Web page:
Rising out of the Dissertation – Governance in Transboundary Protected Areas

With luck I will have a new publication coming out soon on governance in Southern African transboundary protected areas, commonly known as ‘Peace Parks’.  The gist of the piece is that there are some common assumptions made in conservation and development literature.  Without going into specifics, I’d like to comment on some of these simplified arguments that often lead to erroneous conclusions.  A few of the common ones:

  • Decentralization is good and centralization is bad (or bottom-up processes lead to good results and top-down processes lead to bad)
  • It’s either about conservation or development (win-win solutions are rare)
  • Once a success (or failure), always a success (failure)

I hope to write a bit more about each of these.  For now, let me start with the first topic.  There is a tremendous amount of literature on the benefits of decentralization.  Let me comment first, that I’m an advocate as well, but my support is quite conditional.  Conditional support may be anathema to a politician, but to a scholar it seems necessary.  Unless we can understand the context in which decentralization works, we have little chance to get it to work in new arenas in the future.  There has been some wonderful work on decentralization and the conditions under which it does work as well as how it works – Krister Andersson, Frank van Laerhoven, among others.  Likewise, there has been a noticeable surplus of dogmatists that push for decentralization without a full understanding of the full notions of polycentricity and the strengths of centralization.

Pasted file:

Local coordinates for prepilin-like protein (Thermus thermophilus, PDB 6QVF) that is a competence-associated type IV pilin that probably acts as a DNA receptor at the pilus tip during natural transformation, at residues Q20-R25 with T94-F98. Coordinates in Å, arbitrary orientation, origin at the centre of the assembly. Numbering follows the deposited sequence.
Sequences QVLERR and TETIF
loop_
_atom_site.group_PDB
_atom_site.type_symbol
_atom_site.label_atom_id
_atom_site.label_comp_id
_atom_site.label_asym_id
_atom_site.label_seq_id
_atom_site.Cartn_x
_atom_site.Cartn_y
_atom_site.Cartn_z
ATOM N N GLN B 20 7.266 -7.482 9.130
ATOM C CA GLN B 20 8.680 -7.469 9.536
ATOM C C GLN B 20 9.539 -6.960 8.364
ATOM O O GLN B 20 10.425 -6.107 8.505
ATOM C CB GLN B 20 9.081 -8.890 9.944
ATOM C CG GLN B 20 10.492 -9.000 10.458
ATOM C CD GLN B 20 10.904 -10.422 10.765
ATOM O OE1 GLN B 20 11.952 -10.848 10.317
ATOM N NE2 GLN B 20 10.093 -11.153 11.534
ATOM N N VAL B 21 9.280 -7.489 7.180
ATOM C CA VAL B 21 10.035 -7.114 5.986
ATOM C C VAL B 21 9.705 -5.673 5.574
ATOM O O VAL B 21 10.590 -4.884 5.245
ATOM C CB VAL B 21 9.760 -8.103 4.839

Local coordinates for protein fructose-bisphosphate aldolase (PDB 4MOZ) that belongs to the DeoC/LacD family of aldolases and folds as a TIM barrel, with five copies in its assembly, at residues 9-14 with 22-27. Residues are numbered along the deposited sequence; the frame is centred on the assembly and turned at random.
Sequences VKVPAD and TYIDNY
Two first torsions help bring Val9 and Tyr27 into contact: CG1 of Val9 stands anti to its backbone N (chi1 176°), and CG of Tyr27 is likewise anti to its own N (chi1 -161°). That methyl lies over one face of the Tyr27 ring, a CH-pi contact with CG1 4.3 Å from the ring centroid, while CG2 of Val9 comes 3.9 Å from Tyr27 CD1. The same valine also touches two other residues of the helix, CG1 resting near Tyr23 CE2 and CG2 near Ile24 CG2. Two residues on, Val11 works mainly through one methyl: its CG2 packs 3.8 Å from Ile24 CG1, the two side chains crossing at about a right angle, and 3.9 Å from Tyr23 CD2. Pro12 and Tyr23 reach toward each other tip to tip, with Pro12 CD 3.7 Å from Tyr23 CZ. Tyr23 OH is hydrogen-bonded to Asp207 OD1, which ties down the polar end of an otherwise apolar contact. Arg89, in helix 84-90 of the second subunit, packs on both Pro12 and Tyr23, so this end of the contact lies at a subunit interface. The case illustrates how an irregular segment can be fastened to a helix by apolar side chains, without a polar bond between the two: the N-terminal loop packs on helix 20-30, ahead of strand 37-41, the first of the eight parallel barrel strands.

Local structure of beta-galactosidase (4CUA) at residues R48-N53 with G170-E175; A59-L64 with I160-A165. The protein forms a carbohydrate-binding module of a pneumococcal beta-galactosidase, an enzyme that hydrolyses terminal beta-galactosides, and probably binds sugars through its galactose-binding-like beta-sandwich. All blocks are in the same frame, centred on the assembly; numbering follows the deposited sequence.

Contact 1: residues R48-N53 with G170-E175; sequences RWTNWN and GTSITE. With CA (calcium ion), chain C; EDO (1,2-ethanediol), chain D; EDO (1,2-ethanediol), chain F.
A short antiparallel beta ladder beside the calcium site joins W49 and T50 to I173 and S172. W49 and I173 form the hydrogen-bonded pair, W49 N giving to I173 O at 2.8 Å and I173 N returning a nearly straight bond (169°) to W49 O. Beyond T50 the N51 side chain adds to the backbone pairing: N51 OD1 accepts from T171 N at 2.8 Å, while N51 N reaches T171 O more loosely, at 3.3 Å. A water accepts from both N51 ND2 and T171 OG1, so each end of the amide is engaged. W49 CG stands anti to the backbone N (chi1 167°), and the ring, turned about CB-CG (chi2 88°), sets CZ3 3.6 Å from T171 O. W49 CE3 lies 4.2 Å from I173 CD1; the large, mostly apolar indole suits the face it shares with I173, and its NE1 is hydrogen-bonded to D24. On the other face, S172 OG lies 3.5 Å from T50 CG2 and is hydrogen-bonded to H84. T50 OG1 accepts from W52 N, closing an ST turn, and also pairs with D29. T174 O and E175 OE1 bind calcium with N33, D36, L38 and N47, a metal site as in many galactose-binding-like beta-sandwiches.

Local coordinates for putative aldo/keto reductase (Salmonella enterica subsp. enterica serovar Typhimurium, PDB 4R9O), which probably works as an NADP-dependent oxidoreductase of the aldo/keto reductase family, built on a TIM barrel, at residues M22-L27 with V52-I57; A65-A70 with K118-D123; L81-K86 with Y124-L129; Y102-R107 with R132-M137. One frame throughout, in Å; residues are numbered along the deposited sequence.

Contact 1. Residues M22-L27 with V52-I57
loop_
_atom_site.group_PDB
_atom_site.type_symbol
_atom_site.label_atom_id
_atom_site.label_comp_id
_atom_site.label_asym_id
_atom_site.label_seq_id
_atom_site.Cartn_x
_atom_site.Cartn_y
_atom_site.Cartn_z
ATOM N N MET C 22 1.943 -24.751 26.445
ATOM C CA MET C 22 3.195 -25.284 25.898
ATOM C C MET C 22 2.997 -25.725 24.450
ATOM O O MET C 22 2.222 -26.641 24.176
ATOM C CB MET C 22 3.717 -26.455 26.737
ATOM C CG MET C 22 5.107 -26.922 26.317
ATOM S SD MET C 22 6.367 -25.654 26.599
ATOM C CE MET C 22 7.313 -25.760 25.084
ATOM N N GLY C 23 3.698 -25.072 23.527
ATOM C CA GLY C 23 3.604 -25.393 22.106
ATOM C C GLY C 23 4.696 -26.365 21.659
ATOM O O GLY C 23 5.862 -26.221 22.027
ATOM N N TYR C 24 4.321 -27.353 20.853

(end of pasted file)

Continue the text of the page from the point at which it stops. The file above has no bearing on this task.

In my work, I look at the different outcomes between bottom-up governance structures and top-down structures.  In the cases most familiar to me, one (the Kgalagadi Transfrontier Park) is often viewed as an unqualified success while the other (the Great Limpopo) is often viewed as a failure.  This portrayal presents a short-sighted, partially informed view of reality.

I also find it interesting that the “bottom-up = good, top-down = bad” view is often led by people that would be against an American conservative-style political agenda of less government/push power down to the states and away from centralized government.  That’s a discussion for another time, but a topic worth pursuing.

Thoughts?

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One response to this post.

  1. Posted by Jonathan Aronson on October 23, 2012 at 2:49 am

    Hi Michael

    I am really interested in this topic and I hope you can get that paper out because I would love to read it.

    Could you please ellaborate on why Kgalagadi got it right but Great Limpopo is failing?

    Reply

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